Since we’ve opened the doors at Digme, we’ve had a great response from our customers to the immersive training system (Spivi) we use. In particular, there’s been a lot of interest in the numbers that are being used in the class.
The most important metric used in Spivi is ‘Functional Threshold Power’ (FTP). Your FTP is an individual number and is the maximum average power you can maintain for 60 minutes. This number forms the backbone for most of the displays used in Spivi and, if set correctly, can really help you gauge your effort through the class.
FTP will vary a great deal from one rider to the next. It is not unusual to see numbers varying from say 60 watts all the way up to a Tour de France rider like Chris Froome who has an FTP approaching 400 watts. In Spivi, the default setting is 150 watts. However, this could be a substantial over- or under-estimate for you.
Why is it important to know your FTP?
FTP is a fantastic benchmark calculation to show you how fit you are. Sure, you can use calories or average power in a workout to gauge your progress but these are very rough approximations since workouts vary from one session to the next. An FTP test is a standardised workout that ultimately spits out a single number to give you a measure of your fitness. This gives you something to hang your hat on and a single target to improve over time.
By knowing your FTP a whole new world of understanding how hard to go in your Digme sessions is opened up to you. On our screens, you will see in the top-left corner of the display a percentage of FTP guide for how hard you should be working. So once you know that your FTP is 100 watts, when the instructor and display are telling you to ride to 120%-130% of your FTP, you know exactly what this means.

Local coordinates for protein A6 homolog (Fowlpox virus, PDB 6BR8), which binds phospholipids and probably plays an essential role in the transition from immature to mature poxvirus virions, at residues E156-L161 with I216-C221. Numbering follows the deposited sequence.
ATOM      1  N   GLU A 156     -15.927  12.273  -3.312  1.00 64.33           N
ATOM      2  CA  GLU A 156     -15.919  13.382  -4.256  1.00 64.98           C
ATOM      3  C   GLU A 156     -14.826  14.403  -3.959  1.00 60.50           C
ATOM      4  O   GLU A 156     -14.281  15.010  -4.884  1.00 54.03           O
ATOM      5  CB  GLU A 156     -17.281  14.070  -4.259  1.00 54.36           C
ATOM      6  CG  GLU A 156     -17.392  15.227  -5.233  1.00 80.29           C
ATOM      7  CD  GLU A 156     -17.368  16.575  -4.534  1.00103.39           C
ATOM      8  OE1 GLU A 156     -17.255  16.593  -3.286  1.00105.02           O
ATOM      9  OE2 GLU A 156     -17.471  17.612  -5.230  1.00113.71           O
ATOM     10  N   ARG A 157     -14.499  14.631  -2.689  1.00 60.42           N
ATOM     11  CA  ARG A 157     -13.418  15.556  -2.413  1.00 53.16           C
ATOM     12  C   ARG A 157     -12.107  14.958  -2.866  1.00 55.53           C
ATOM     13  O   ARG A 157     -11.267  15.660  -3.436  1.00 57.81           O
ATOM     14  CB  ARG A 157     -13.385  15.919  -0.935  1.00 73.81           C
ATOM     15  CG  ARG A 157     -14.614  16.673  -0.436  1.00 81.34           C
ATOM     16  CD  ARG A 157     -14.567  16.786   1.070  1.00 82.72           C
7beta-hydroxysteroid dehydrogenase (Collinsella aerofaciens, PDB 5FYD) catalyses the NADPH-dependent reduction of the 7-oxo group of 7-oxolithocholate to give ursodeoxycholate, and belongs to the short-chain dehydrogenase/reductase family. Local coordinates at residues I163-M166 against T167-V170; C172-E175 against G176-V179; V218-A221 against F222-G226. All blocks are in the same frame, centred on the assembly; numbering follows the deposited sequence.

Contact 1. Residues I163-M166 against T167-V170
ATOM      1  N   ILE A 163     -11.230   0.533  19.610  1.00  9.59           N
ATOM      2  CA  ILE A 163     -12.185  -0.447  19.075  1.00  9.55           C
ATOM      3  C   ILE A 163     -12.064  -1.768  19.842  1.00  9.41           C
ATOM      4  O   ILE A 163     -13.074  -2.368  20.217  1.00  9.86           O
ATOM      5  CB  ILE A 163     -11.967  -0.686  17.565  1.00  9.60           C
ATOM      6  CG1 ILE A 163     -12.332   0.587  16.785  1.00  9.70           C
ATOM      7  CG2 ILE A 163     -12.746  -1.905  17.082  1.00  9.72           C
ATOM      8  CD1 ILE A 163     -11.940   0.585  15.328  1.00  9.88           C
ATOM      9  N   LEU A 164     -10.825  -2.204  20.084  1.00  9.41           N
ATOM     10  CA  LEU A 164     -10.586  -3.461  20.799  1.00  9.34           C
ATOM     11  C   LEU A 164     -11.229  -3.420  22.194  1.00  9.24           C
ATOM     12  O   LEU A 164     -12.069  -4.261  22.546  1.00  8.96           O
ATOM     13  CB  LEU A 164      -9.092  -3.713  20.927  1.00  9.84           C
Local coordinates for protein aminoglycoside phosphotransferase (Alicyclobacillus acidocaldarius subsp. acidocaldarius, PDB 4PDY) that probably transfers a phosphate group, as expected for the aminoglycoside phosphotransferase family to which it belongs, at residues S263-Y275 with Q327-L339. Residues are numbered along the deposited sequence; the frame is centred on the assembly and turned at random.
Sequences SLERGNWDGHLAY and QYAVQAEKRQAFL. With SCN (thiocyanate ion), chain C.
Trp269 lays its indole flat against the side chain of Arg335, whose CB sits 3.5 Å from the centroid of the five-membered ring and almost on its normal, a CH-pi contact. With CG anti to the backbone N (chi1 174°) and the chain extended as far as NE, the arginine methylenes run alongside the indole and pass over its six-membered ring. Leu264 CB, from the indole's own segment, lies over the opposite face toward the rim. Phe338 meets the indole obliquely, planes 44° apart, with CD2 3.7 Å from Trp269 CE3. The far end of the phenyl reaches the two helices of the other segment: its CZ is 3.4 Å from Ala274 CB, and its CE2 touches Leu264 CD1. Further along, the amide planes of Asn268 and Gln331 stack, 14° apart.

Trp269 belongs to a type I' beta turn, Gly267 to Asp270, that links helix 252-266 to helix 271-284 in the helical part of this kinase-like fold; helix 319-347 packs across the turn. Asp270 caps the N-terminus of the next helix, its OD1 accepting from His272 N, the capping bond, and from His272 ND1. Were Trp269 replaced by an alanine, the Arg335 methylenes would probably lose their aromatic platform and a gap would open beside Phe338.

This will dramatically improve the efficacy of your sessions. You’ll know exactly how hard you should be going to maximise the training benefit of the session. You will suddenly feel like you have vision and understanding of your workout.
What is the difference between FTP and Heart Rate (HR)?
Several people have asked whether power training is the same as heart rate training. There are similarities, but they are quite different variables.
One of the key differences is that power is a clean metric. Power is a mechanical output – it is what the pedals are actually receiving – and has a direct correlation with the calories burned or speed achieved.
By contrast, HR is a physiological output. It is powerful in many ways, but it is influenced by lots of factors other than your effort on the bike. It will be influenced by what you had for breakfast, if you’ve got a cold, whether you’ve had a lot of caffeine, your stress at work or whether you’re lacking sleep.
HR is also an even more individual measurement than power. If you understand your own HR zones, it can be very powerful. I do most of my training with an HR monitor. However, there is very little intelligence to be gained by comparing one person’s HR with another in a class format.
HR is not dependent on fitness. For example, My resting HR is 47 and my max HR is 198: my range is 151 beats. I have a very good and extremely fit friend whose equivalent numbers are 70 and 155: his range is 85 beats, 56% of my range.
I can comfortably hold an HR of 160 beats during endurance exercise, but this is above his maximum and he is no less fit. Without a great deal more understanding, comparing one person’s HR with another is fraught with danger of misinterpretation.
How to measure your FTP
There are a number of standardised tests out there for measuring your FTP if, like most people, you don’t have the time or inclination to literally ride to exhaustion for 60 minutes. The most commonly used test is probably the 20 minute test, where the rider measures his or her maximum average power for 20 minutes and multiplies that number by 95%.
In the next couple of weeks, we will be introducing a regular FTP test into our timetable. It’s designed to give you an accurate FTP reading, which you can use to set your personal FTP level in Spivi. We’d encourage all riders to do a test if they’d like to understand better the numbers that they see in the class.
Watch this space!